The legislative branch of state government now faces an unexpected conundrum – what to do with three extra veteran judges who have somehow been deemed superfluous. The Honorable Ludmila Poļakova, Jānis Tiltiņš and Ervīns Kušķis had worked as Criminal Case Chamber Judges of the Supreme Court, however the department was liquidated as of the New Year. Though there are reportedly other vacancies on the Court, their colleagues have not hired them for the job openings, reported LTV news program Panorāma Tuesday.
“Well, personally, this is quite hard on us,” said Judge Poļakova. “This is an unpleasant feeling. I’ve worked 32 years as a judge, 27 on the Supreme Court, for instance. Put a lot of time teaching at the Judicial Education Center…”
Nobody at the head of the Supreme Court could explain why the judges had not been picked up for the vacancies. Hoping that the issue will be settled by Saeima, the Legal commission behind closed doors heard arguments that deputies later acknowledged to be more emotional than rational.
As Saeima Legal commission leader Gaidis Bērziņš (National Alliance) remarked, “and in fact now it’s so this commission and Saeima as such must be like an alternative court that these people wish to arbitrate.”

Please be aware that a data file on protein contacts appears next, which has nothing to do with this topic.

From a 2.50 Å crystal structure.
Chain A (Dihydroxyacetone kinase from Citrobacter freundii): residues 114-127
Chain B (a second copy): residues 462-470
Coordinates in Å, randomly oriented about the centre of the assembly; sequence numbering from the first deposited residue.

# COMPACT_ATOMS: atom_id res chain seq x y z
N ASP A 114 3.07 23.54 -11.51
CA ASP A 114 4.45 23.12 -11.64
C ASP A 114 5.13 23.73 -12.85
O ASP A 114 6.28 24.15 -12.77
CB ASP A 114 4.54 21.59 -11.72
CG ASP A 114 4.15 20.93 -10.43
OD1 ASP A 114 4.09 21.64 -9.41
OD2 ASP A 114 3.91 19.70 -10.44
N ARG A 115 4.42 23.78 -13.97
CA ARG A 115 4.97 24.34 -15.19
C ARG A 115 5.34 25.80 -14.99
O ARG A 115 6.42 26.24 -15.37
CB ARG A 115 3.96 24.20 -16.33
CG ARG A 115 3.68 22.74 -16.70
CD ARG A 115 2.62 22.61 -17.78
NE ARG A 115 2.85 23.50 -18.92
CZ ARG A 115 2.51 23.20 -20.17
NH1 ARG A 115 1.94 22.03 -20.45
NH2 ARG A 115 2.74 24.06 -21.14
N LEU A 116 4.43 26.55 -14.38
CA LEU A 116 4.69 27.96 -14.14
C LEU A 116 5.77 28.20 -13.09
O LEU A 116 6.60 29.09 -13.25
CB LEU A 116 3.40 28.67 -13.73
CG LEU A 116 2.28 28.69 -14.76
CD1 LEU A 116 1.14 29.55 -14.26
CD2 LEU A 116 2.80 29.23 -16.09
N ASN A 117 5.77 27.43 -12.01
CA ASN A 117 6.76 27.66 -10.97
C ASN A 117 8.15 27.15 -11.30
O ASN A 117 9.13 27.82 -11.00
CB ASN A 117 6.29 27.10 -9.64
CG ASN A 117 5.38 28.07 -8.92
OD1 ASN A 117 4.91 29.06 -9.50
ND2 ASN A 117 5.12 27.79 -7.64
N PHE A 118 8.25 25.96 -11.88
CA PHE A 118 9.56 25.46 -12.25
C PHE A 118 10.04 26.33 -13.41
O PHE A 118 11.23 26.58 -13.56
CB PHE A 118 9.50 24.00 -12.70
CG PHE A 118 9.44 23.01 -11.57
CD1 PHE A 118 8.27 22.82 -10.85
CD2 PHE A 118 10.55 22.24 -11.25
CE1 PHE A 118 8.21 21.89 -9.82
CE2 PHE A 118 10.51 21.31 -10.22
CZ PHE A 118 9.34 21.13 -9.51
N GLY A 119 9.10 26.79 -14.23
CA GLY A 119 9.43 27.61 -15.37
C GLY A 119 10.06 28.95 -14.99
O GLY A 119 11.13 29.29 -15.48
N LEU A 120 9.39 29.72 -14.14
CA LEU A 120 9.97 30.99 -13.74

Nevertheless, the Saeima seems to want to shirk from the role and would like to hear more suggestions on the part of the judicial branch as to what to do.
Supreme Court Chairman Judge Ivars Bičkovičs lobbed the ball right back at the legislature:
“Not to throw stones back and forth, but the Judicial Council and Supreme Court have both concluded that the regulatory acts in effect have been observed. In effect, precisely according to the law. And if the procedure doesn’t provide for the desired results, then the procedure ought to be amended, probably. But the Supreme Court has no right to amend the regulatory acts. Just like the Judicial Council hasn’t even any bill introduction rights,” the Chief Justice justified.
The parliamentary commission promised to look over possible amendments, but abstained from ruling on the Judicial Council’s recommendation to move the three judges over to the Riga District Court. Later they explained that such a demotion would trigger court proceedings by each of the honored higher judges, who are already mulling bringing their case to court.
According to Judge Poļakova:
“We’ve planned to turn to the Consitutional Court, as there is a precedent from Germany where the entire Supreme Court must be dissolved, not just a department thereof, for a judge to be freed of their position. The judge must then be found another position on the Supreme Court, a new assignment given, that’s the practice in other civilized EU states. And I think that if there were an objective view on this question, it would long since have been figured out,” she fumed.
However, before launching a case, it may be worth waiting for a Saeima vote.
There is little doubt that Saeima will reject the demotion of the judges to the lower District Court. Attempts to find them a role on the Senate of the Supreme Court are reported to be under consideration.